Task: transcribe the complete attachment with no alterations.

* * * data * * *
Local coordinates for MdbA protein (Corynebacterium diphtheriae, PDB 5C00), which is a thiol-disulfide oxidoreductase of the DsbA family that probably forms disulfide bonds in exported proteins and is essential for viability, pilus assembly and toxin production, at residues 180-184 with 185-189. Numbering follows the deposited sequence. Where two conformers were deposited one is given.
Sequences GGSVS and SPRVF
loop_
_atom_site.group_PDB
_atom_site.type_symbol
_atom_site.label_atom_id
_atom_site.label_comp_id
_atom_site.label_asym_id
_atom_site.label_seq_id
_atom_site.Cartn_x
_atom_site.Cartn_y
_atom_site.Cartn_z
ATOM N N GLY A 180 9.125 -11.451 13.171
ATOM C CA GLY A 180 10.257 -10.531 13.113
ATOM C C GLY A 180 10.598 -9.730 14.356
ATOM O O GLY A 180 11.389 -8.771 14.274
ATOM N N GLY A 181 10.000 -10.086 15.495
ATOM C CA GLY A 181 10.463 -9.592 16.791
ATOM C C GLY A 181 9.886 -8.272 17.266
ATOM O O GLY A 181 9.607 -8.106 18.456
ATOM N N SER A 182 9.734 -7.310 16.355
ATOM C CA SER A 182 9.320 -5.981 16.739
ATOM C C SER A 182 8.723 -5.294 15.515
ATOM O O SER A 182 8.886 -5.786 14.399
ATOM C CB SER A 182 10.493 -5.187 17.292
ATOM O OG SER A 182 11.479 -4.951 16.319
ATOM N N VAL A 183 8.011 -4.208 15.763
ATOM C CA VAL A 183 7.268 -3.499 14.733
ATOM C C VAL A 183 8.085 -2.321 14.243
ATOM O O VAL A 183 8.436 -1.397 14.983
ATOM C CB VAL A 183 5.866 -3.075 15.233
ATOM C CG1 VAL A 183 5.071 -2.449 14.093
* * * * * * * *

Local coordinates for MdbA protein (Corynebacterium diphtheriae, PDB 5C00), which is a thiol-disulfide oxidoreductase of the DsbA family that probably forms disulfide bonds in exported proteins and is essential for viability, pilus assembly and toxin production, at residues 180-184 with 185-189. Numbering follows the deposited sequence. Where two conformers were deposited one is given.
Sequences GGSVS and SPRVF
loop_
_atom_site.group_PDB
_atom_site.type_symbol
_atom_site.label_atom_id
_atom_site.label_comp_id
_atom_site.label_asym_id
_atom_site.label_seq_id
_atom_site.Cartn_x
_atom_site.Cartn_y
_atom_site.Cartn_z
ATOM N N GLY A 180 9.125 -11.451 13.171
ATOM C CA GLY A 180 10.257 -10.531 13.113
ATOM C C GLY A 180 10.598 -9.730 14.356
ATOM O O GLY A 180 11.389 -8.771 14.274
ATOM N N GLY A 181 10.000 -10.086 15.495
ATOM C CA GLY A 181 10.463 -9.592 16.791
ATOM C C GLY A 181 9.886 -8.272 17.266
ATOM O O GLY A 181 9.607 -8.106 18.456
ATOM N N SER A 182 9.734 -7.310 16.355
ATOM C CA SER A 182 9.320 -5.981 16.739
ATOM C C SER A 182 8.723 -5.294 15.515
ATOM O O SER A 182 8.886 -5.786 14.399
ATOM C CB SER A 182 10.493 -5.187 17.292
ATOM O OG SER A 182 11.479 -4.951 16.319
ATOM N N VAL A 183 8.011 -4.208 15.763
ATOM C CA VAL A 183 7.268 -3.499 14.733
ATOM C C VAL A 183 8.085 -2.321 14.243
ATOM O O VAL A 183 8.436 -1.397 14.983
ATOM C CB VAL A 183 5.866 -3.075 15.233
ATOM C CG1 VAL A 183 5.071 -2.449 14.093